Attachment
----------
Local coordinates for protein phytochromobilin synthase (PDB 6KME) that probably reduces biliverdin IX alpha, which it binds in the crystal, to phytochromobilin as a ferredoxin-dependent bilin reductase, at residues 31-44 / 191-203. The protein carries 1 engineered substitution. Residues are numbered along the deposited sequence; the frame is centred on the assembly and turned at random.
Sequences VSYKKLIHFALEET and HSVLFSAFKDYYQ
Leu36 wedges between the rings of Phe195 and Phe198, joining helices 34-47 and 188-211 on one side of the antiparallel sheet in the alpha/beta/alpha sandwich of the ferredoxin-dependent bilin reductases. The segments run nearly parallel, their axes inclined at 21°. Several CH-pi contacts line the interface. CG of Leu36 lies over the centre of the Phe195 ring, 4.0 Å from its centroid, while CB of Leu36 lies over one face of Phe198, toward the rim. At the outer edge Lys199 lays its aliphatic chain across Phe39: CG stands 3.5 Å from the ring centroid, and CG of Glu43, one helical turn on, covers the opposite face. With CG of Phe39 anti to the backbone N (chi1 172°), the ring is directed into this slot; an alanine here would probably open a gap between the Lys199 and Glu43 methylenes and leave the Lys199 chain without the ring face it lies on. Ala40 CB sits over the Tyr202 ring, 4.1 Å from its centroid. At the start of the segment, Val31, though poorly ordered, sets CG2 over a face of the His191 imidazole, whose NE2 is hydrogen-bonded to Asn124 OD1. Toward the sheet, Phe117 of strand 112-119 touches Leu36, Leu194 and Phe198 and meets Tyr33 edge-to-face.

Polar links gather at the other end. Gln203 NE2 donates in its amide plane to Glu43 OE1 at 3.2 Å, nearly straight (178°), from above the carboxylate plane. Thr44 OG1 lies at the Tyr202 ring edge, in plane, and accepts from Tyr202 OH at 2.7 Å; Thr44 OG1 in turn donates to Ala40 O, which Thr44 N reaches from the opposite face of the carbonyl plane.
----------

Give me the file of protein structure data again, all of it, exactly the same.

Local coordinates for protein phytochromobilin synthase (PDB 6KME) that probably reduces biliverdin IX alpha, which it binds in the crystal, to phytochromobilin as a ferredoxin-dependent bilin reductase, at residues 31-44 / 191-203. The protein carries 1 engineered substitution. Residues are numbered along the deposited sequence; the frame is centred on the assembly and turned at random.
Sequences VSYKKLIHFALEET and HSVLFSAFKDYYQ
Leu36 wedges between the rings of Phe195 and Phe198, joining helices 34-47 and 188-211 on one side of the antiparallel sheet in the alpha/beta/alpha sandwich of the ferredoxin-dependent bilin reductases. The segments run nearly parallel, their axes inclined at 21°. Several CH-pi contacts line the interface. CG of Leu36 lies over the centre of the Phe195 ring, 4.0 Å from its centroid, while CB of Leu36 lies over one face of Phe198, toward the rim. At the outer edge Lys199 lays its aliphatic chain across Phe39: CG stands 3.5 Å from the ring centroid, and CG of Glu43, one helical turn on, covers the opposite face. With CG of Phe39 anti to the backbone N (chi1 172°), the ring is directed into this slot; an alanine here would probably open a gap between the Lys199 and Glu43 methylenes and leave the Lys199 chain without the ring face it lies on. Ala40 CB sits over the Tyr202 ring, 4.1 Å from its centroid. At the start of the segment, Val31, though poorly ordered, sets CG2 over a face of the His191 imidazole, whose NE2 is hydrogen-bonded to Asn124 OD1. Toward the sheet, Phe117 of strand 112-119 touches Leu36, Leu194 and Phe198 and meets Tyr33 edge-to-face.

Polar links gather at the other end. Gln203 NE2 donates in its amide plane to Glu43 OE1 at 3.2 Å, nearly straight (178°), from above the carboxylate plane. Thr44 OG1 lies at the Tyr202 ring edge, in plane, and accepts from Tyr202 OH at 2.7 Å; Thr44 OG1 in turn donates to Ala40 O, which Thr44 N reaches from the opposite face of the carbonyl plane.